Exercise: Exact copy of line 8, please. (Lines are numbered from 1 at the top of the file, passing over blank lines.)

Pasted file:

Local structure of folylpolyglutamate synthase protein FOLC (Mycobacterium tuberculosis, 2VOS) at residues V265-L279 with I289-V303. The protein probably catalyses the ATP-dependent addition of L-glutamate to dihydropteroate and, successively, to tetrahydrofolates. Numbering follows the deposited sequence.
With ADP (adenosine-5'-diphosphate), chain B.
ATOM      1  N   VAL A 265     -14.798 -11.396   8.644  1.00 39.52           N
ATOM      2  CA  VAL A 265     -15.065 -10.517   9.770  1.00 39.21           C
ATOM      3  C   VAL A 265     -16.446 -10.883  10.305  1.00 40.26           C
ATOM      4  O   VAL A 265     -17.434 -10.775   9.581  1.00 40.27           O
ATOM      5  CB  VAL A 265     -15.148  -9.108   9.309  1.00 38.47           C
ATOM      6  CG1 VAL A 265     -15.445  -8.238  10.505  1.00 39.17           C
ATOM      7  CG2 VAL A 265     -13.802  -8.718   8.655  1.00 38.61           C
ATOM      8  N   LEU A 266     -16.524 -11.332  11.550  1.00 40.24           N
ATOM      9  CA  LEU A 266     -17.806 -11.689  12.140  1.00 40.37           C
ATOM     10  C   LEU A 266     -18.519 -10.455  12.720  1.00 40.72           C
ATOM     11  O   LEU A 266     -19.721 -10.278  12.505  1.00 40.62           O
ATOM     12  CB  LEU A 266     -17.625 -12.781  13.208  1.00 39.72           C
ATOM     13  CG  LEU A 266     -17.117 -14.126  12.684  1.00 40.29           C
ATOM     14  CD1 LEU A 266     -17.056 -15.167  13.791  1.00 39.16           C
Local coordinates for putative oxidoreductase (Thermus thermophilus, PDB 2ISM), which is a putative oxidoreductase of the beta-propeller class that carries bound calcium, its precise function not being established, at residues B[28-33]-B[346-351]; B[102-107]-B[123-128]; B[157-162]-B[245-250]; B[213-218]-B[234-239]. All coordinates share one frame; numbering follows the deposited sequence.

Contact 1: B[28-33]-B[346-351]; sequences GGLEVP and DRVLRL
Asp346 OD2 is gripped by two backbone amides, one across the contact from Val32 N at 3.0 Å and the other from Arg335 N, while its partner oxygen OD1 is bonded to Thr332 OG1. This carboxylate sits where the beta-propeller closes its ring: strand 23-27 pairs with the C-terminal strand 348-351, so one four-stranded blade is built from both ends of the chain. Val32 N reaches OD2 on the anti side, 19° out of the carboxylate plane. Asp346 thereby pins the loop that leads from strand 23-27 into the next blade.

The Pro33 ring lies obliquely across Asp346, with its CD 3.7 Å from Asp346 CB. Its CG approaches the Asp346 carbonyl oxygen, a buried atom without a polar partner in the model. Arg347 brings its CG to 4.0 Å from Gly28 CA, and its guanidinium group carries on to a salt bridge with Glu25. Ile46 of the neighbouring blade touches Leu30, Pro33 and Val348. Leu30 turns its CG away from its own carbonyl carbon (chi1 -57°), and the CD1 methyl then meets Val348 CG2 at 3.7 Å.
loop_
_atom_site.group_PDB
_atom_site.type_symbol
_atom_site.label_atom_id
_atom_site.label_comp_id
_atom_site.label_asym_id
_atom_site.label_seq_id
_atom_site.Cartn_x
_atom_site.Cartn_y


ATOM      6  CG1 VAL A 265     -15.445  -8.238  10.505  1.00 39.17           C